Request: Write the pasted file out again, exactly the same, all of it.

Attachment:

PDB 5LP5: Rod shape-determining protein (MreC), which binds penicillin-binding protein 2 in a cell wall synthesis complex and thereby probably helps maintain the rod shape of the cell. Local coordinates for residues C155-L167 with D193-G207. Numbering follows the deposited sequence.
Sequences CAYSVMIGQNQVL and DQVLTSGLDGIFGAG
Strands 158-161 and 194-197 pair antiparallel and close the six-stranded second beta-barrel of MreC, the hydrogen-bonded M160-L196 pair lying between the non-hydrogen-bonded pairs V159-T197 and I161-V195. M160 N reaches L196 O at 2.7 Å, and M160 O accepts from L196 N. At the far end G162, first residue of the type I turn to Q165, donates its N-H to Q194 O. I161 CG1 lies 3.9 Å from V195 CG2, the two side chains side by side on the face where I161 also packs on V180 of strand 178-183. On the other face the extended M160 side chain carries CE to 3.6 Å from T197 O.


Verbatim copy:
PDB 5LP5: Rod shape-determining protein (MreC), which binds penicillin-binding protein 2 in a cell wall synthesis complex and thereby probably helps maintain the rod shape of the cell. Local coordinates for residues C155-L167 with D193-G207. Numbering follows the deposited sequence.
Sequences CAYSVMIGQNQVL and DQVLTSGLDGIFGAG
Strands 158-161 and 194-197 pair antiparallel and close the six-stranded second beta-barrel of MreC, the hydrogen-bonded M160-L196 pair lying between the non-hydrogen-bonded pairs V159-T197 and I161-V195. M160 N reaches L196 O at 2.7 Å, and M160 O accepts from L196 N. At the far end G162, first residue of the type I turn to Q165, donates its N-H to Q194 O. I161 CG1 lies 3.9 Å from V195 CG2, the two side chains side by side on the face where I161 also packs on V180 of strand 178-183. On the other face the extended M160 side chain carries CE to 3.6 Å from T197 O.